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July 1954


Author Affiliations

From the Howe Laboratory of Ophthalmology, Harvard Medical School, and the Massachusetts Eye and Ear Infirmary (Dr. Cogan), and the Department of Neurology, Harvard Medical School, and the Neurological Services of the Massachusetts General Hospital (Dr. Barrows).

AMA Arch Ophthalmol. 1954;52(1):13-29. doi:10.1001/archopht.1954.00920050015002

PLATYBASIA and the Arnold-Chiari deformity are of concern to the ophthalmologist. Not only are the ocular signs and symptoms of these entities often the presenting complaints but, equally important, they simulate those of multiple sclerosis, tumor of the brain stem or cerebellum, and other lesions of the posterior fossa, which have an entirely different prognostic and therapeutic significance. Since these conditions have not received general recognition in the ophthalmological literature,* it will be the purpose of this communication to describe the abnormalities as represented in the pertinent literature and to present several cases studied by us with emphasis on the ophthalmological aspects.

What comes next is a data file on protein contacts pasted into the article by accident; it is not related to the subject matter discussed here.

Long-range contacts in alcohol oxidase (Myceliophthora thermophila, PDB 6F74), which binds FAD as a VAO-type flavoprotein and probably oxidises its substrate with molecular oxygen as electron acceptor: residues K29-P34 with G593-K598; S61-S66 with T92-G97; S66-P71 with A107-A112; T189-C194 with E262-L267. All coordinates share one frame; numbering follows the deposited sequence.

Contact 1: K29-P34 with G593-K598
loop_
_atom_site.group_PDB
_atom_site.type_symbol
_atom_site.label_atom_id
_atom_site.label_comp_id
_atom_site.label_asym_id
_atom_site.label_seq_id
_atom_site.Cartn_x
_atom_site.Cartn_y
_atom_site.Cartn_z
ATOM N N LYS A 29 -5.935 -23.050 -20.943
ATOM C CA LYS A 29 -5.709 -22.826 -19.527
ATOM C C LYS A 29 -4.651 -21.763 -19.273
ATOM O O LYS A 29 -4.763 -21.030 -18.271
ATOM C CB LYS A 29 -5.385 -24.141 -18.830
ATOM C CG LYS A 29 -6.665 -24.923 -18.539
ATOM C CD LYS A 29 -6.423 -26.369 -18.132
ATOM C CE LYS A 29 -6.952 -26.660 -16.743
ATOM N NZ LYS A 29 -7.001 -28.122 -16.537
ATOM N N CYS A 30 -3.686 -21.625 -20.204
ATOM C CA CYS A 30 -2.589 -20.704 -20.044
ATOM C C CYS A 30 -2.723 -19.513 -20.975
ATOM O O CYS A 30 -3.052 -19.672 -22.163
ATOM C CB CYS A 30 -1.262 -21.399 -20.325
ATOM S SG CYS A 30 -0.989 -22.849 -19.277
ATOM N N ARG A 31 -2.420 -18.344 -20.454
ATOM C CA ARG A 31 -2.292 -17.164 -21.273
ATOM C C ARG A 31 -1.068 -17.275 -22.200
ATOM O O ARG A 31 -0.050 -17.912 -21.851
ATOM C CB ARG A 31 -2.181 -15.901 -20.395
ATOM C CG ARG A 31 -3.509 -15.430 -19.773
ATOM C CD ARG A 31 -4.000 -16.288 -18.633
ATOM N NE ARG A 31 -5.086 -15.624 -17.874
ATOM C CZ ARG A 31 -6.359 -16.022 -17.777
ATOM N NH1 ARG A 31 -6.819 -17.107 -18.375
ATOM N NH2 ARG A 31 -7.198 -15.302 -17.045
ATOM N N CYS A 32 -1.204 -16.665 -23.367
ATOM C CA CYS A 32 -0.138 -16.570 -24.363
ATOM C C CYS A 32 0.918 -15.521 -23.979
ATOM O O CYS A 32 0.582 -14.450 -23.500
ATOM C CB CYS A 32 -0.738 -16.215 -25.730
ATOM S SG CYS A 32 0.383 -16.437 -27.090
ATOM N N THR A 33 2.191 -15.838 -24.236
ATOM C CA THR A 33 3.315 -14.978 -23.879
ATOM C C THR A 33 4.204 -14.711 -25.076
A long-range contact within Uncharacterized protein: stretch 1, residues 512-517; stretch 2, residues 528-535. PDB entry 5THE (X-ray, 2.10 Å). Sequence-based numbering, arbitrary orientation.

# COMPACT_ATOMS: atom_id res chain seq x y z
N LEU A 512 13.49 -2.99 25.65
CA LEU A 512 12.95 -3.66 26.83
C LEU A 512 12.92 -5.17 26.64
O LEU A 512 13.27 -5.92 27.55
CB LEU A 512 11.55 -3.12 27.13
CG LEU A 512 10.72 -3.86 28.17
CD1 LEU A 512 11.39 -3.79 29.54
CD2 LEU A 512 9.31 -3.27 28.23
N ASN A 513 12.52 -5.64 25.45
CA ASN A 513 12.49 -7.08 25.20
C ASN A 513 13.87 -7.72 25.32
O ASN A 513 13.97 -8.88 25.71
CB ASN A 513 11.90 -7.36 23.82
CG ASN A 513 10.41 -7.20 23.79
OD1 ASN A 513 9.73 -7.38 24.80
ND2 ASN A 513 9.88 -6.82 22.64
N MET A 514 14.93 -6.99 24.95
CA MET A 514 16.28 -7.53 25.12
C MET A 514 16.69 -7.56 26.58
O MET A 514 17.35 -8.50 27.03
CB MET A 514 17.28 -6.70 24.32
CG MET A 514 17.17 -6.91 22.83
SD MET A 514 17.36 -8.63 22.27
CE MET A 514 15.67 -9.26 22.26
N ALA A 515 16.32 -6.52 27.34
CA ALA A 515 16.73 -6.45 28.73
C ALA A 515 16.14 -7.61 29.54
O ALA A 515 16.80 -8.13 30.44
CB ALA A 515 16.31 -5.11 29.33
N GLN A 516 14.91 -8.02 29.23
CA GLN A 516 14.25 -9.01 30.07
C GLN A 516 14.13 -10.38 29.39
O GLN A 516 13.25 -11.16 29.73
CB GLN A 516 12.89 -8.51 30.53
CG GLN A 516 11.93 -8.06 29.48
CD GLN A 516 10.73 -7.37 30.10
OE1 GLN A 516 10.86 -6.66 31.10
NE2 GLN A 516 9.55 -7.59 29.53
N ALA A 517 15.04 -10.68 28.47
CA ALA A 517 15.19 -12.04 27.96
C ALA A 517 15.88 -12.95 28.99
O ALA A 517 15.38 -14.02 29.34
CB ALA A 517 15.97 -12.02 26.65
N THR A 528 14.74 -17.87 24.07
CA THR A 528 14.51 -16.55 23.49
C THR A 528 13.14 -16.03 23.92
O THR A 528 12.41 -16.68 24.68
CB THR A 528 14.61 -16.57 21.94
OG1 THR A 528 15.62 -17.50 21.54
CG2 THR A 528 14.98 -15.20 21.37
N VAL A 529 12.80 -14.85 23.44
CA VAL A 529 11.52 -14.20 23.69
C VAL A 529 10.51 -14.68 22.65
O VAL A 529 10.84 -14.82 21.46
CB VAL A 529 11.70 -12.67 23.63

The abnormality variously called platybasia, flat skull, or basilar impression consists of an upward bulge or invagination of the occiput in the region of the foramen magnum.† There is usually a partial fusion of the upper cervical vertebrae to the skull and to each other, with a protrusion

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